- Are the Kids United? The Communist Party of Great Britain, Rock Against Racism, and the Politics of Youth Culture
One of the themes that has arisen in the growing body of literature surrounding Rock Against Racism (RAR) and the antiracist campaigns of the late 1970s has been that RAR and its sister organization the Anti-Nazi League (ANL), both offshoots of the Trotskyist Socialist Workers Party (SWP), were able to attract politicized youth through the language of youth culture and identity politics, whereas the Communist Party of Great Britain (CPGB), as the traditional home for many left-wing and antiracist activists, looked culturally conservative and apprehensive to the youth-oriented politics of RAR. Through the success of RAR and the ANL in providing widespread opposition to the far right National Front, the SWP established itself as a force on the political Left and an organization of considerable influence in the antiracist movement in Britain. On the other hand, the Communist Party, already plagued by falling membership and internal schisms over the direction of the Party, appeared to be increasingly out of touch with the antiracist movement and with black and white youth, who drifted toward the Trotskyist left or single-issue pressure groups (if politically involved at all). The relationship between the CPGB and the ANL has been examined elsewhere; what this article seeks to explore is how the CPGB's relationship with youth culture became fractured in the late 1970s as Rock Against Racism was able to engage with the emerging youth [End Page 85] cultures of punk and reggae, and how this interaction with youth culture helped to create an antiracist consciousness informed by the politics of the SWP, rather than the CPGB. The decline of the CPGB in the political arena to the left of Labour and its increasing retreat from the forefront of antiracist politics, alongside the rise of the SWP, provides the historical backdrop to demonstrate how radical leftist politics, youth culture, and antiracism converged and diverged in the 1970s.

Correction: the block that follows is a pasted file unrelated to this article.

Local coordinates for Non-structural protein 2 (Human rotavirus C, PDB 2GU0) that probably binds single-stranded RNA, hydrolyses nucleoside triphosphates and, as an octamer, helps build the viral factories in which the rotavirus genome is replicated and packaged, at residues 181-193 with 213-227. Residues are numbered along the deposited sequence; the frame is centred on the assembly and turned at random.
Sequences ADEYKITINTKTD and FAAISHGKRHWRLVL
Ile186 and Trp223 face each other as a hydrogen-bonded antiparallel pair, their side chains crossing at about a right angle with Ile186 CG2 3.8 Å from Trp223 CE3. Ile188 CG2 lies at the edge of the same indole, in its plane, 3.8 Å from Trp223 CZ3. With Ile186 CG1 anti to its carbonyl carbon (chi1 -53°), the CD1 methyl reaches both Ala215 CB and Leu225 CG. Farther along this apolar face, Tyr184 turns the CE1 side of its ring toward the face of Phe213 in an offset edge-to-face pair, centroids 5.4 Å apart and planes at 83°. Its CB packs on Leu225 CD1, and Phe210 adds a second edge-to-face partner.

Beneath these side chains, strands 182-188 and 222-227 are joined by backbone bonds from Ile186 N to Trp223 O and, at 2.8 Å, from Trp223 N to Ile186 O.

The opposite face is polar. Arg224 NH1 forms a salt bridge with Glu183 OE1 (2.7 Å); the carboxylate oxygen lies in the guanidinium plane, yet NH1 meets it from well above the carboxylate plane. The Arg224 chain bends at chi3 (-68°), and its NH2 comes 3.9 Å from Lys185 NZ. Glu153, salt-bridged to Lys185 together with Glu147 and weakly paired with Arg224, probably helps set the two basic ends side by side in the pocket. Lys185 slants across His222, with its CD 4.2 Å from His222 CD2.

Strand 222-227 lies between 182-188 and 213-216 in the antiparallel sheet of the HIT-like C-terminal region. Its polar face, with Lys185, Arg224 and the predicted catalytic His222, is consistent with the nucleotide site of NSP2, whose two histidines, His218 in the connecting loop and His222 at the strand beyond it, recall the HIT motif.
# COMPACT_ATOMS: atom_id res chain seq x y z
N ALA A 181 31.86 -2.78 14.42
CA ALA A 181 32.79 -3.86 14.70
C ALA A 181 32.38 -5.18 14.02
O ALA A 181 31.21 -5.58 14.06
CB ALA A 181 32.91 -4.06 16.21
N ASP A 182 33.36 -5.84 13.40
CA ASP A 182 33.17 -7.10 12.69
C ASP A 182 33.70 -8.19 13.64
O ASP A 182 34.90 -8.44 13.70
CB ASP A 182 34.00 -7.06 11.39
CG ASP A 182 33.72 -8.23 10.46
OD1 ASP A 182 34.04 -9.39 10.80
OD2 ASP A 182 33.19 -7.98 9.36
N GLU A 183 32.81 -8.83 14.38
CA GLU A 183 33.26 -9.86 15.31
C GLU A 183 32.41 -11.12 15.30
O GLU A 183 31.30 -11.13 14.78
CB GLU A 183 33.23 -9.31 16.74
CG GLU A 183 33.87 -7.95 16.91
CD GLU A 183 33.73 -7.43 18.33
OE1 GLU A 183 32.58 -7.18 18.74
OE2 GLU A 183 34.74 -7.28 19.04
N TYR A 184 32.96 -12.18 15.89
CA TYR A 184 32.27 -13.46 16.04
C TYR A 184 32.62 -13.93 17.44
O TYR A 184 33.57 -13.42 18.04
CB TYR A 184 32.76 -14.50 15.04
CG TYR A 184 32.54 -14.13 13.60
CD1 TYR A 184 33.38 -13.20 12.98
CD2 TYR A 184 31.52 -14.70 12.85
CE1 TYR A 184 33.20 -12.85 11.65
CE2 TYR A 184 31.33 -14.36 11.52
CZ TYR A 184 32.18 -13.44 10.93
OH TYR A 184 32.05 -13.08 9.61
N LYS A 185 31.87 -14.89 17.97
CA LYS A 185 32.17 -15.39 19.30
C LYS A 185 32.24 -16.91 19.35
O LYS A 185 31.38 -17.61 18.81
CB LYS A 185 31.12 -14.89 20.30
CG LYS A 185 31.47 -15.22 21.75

The Threat of the National Front
Established in the late 1960s, the National Front (NF) was a far-right organization that exploited populist fears about immigration from the British Commonwealth to promote a program that focused heavily on the forced repatriation of nonwhite Britons and violent opposition to the supposed threats to white British society. The NF experienced early peaks of support by disaffected Conservatives in 1968, after Enoch Powell's "rivers of blood" speech, and in 1972, after the Conservative government allowed Asian refugees expelled from Uganda to enter Britain, with membership reaching its highest numbers of between 14,000 and 17,500.1 However, this support did not translate into tangible gains at the electoral booth, with the NF recording dismal results at the 1970 and (both February and October) 1974 elections. As the economic crisis continued after 1974 elections, the NF started to move away from trying to attract Conservative supporters and began to appeal to traditional Labour Party voters, claiming that nonwhite immigration was responsible for the decrease in employment, housing, and welfare during the economic downturn. This switch to concentrating on attracting working-class support saw the NF change its tactics toward increasing its public presence through provocative street marches and confrontations with antifascist protestors, the police, and Britain's black communities. This push to occupy the streets was combined with a campaign of intimidation, which saw a dramatic increase in violent attacks against Britain's black population, resulting in several deaths and "scores of other similar incidents of unprovoked and savage racist attacks."2
To counter the growing menace of the National Front, numerous anti-fascist and antiracist groups and fronts started to campaign against the NF, including the Communist Party, the Socialist Workers Party (before 1976, the [End Page 86] International Socialists [IS]), and the International Marxist Group (IMG). The CPGB had a long history of antifascist activism, stretching back to the 1930s, but their antifascist strategies in the 1970s reflected a changing attitude toward the institutions of the state and working within the democratic system. Broadly agreeing with the leftist position of "no platform" for fascists, the CPGB promoted peaceful demonstrations against the National Front...